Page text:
# How to do starcraft pathfinding?

I've been trying to figure out how to implement something like the pathfinding in Starcraft 2. I'm not looking for all the sophisticated features like flocking, queueing, etc. In fact I like how in Starcraft 1 the units would interfere with each other. But I do want a path finder better than that used in Starcraft 1.

From the Google searches I've done the various answers have something to do with A* over a navigation mesh and/or dealing with some kind of "visibility graph". But I've gotten somewhat conflicting or unclear answers on what I should do.

One thing I read about has something to do with doing A* over the vertices of a triangle mesh (the navigation mesh). And then somehow "straightening out the path" which I don't know how to do. But that doesn't guarantee optimality right?

Another question I had is how does the starcraft 2 pathfinding deal with the fact that the units are discs with a finite radius and not points when dealing with corners? And how to deal with dynamic obstacles like idle units or even other moving units.

I'm looking for some gritty detailed explaination and not the generic super high level overviews that are typical in search results.

If it matters I've already looked at Amit’s Notes about Path-Finding. I've heard of but not read Computational Geometry: Algorithms and Applications. And a blog post about a AI navigation presentation at GDC 2011 mentioned that Starcraft 2 uses a constrained delaunay triangulation for a navmesh. Although the blog post mentions Boids steering and "horizon analysis", it doesn't mention exactly how the core pathfinding is done on the navmesh.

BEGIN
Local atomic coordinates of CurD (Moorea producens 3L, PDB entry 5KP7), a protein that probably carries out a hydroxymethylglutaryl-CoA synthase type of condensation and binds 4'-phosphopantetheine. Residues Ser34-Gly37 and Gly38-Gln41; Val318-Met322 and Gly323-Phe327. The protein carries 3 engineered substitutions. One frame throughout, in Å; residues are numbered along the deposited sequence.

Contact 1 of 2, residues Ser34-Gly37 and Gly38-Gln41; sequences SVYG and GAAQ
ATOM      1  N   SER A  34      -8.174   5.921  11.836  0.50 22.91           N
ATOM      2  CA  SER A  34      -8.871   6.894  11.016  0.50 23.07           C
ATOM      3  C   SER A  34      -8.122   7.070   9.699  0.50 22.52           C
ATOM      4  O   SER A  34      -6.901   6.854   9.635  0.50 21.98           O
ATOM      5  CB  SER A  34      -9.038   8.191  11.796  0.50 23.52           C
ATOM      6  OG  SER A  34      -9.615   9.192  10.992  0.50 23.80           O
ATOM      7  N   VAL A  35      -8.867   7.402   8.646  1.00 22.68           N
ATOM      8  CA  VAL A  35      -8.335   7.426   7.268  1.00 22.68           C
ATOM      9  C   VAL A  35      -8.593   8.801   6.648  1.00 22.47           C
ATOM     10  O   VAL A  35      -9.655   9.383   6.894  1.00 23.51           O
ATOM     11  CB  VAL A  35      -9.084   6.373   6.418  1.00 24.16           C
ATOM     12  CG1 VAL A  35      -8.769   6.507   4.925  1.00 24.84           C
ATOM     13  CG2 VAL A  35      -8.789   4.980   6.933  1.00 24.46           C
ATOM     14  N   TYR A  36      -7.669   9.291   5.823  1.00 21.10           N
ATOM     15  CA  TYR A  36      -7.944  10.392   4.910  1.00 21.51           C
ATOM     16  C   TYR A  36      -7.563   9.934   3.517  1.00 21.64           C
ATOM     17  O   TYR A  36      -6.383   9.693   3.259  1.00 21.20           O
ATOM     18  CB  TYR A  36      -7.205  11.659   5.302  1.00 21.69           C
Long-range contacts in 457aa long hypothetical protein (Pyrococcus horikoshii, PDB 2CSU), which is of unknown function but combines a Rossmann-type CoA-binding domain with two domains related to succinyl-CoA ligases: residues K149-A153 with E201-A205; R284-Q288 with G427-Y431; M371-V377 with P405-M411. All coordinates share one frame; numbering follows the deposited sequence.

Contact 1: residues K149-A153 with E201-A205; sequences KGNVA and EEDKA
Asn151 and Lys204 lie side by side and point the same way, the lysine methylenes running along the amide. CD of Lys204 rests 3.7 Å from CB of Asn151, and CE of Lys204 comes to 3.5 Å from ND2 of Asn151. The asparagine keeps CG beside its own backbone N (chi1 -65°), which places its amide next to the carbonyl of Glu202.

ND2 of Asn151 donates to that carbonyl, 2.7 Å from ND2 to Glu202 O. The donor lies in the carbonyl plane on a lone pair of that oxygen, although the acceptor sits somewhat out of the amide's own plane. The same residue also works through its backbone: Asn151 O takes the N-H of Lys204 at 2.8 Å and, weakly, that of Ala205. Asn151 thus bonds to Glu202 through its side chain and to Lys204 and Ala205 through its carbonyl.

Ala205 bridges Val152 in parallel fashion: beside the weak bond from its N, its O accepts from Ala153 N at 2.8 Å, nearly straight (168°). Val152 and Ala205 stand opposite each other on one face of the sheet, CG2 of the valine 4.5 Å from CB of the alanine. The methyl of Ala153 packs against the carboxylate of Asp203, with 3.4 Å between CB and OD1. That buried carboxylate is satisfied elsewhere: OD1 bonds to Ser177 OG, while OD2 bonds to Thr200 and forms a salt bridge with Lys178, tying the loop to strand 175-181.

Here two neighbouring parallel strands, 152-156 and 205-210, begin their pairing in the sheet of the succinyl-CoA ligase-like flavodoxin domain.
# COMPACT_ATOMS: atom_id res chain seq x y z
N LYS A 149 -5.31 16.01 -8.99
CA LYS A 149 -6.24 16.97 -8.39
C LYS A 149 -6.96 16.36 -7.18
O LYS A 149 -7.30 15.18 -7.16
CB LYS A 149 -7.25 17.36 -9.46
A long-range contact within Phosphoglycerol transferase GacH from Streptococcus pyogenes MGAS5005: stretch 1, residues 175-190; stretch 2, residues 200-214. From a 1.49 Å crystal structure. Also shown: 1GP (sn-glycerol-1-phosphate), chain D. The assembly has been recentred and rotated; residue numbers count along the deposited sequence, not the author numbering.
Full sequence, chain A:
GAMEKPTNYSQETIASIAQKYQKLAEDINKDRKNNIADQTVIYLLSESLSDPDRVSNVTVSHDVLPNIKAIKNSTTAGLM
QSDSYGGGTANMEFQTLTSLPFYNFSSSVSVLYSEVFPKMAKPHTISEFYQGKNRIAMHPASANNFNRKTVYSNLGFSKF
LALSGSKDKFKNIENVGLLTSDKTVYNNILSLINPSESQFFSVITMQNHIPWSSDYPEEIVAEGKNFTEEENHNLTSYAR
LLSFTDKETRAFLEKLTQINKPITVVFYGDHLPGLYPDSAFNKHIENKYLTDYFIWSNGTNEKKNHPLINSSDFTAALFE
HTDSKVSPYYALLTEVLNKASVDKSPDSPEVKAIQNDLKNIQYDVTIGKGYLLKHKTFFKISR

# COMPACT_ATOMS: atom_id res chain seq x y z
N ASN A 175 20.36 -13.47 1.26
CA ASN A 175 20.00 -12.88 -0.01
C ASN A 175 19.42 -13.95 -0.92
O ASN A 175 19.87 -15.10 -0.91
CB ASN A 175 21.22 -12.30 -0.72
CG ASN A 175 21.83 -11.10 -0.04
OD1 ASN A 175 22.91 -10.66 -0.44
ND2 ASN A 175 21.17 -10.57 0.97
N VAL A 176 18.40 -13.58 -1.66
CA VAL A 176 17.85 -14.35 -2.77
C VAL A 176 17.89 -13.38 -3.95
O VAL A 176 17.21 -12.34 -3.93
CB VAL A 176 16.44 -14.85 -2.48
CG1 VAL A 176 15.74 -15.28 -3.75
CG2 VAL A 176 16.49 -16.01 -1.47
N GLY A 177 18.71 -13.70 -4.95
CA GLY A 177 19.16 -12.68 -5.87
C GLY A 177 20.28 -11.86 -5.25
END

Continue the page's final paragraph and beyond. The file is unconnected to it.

If you have Starcraft 2 installed, open up the map editor and toggle the pathfinding. You will be able to see how the nav mesh is constructed as you place buildings and other obstacles around.

In fact I like how in Starcraft 1 the units would interfere with each other. But I do want a path finder better than that used in Starcraft 1.

Shouldn't be a problem - Starcraft 1's pathfinding was silly. This blog post by one of the programmers talks about it.

One thing I read about has something to do with doing A* over the vertices of a triangle mesh (the navigation mesh). And then somehow "straightening out the path" which I don't know how to do. But that doesn't guarantee optimality right?

It's about making the AI not dumb more than optimal. Your units end up with zig-zag movement between nodes if you don't apply a bit of smoothing.

When doing path planning, you will have a refinement stage where you look at what nodes your unit needs to walk through to get to their goal, and then you start taking out excess nodes in the middle of the path that we don't need to follow, i.e. we can directly go from node A to node C through B without static collisions, so ignore B entirely.

This ends up straightening out the path.

I'm looking for some gritty detailed explaination and not the generic super high level overviews that are typical in search results.

If you want a solid explanation, this is already covered nicely in books (with working game code, even). So if you have some money to burn, check out Programming Game AI By Example and/or Artificial Intelligence for Games. Both of them discuss these topics in great depth.